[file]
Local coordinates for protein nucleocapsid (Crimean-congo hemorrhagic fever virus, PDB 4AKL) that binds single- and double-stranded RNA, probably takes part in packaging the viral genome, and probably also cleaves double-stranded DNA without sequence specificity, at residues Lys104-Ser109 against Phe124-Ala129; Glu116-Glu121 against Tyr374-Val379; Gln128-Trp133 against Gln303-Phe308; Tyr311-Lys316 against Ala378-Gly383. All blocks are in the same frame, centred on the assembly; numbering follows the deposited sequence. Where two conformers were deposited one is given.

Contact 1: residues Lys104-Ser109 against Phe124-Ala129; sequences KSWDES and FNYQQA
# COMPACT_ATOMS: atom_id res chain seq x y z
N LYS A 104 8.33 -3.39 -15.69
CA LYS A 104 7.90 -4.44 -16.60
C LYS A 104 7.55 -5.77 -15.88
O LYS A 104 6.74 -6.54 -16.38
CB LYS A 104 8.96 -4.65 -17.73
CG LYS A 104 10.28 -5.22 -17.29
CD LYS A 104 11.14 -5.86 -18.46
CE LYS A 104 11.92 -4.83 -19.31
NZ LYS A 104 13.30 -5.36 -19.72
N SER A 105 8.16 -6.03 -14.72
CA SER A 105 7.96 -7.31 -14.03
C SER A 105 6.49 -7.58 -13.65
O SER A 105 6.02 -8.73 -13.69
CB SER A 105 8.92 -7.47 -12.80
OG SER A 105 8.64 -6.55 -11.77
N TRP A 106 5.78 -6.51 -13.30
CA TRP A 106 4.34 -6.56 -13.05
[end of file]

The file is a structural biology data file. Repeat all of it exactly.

Local coordinates for protein nucleocapsid (Crimean-congo hemorrhagic fever virus, PDB 4AKL) that binds single- and double-stranded RNA, probably takes part in packaging the viral genome, and probably also cleaves double-stranded DNA without sequence specificity, at residues Lys104-Ser109 against Phe124-Ala129; Glu116-Glu121 against Tyr374-Val379; Gln128-Trp133 against Gln303-Phe308; Tyr311-Lys316 against Ala378-Gly383. All blocks are in the same frame, centred on the assembly; numbering follows the deposited sequence. Where two conformers were deposited one is given.

Contact 1: residues Lys104-Ser109 against Phe124-Ala129; sequences KSWDES and FNYQQA
# COMPACT_ATOMS: atom_id res chain seq x y z
N LYS A 104 8.33 -3.39 -15.69
CA LYS A 104 7.90 -4.44 -16.60
C LYS A 104 7.55 -5.77 -15.88
O LYS A 104 6.74 -6.54 -16.38
CB LYS A 104 8.96 -4.65 -17.73
CG LYS A 104 10.28 -5.22 -17.29
CD LYS A 104 11.14 -5.86 -18.46
CE LYS A 104 11.92 -4.83 -19.31
NZ LYS A 104 13.30 -5.36 -19.72
N SER A 105 8.16 -6.03 -14.72
CA SER A 105 7.96 -7.31 -14.03
C SER A 105 6.49 -7.58 -13.65
O SER A 105 6.02 -8.73 -13.69
CB SER A 105 8.92 -7.47 -12.80
OG SER A 105 8.64 -6.55 -11.77
N TRP A 106 5.78 -6.51 -13.30
CA TRP A 106 4.34 -6.56 -13.05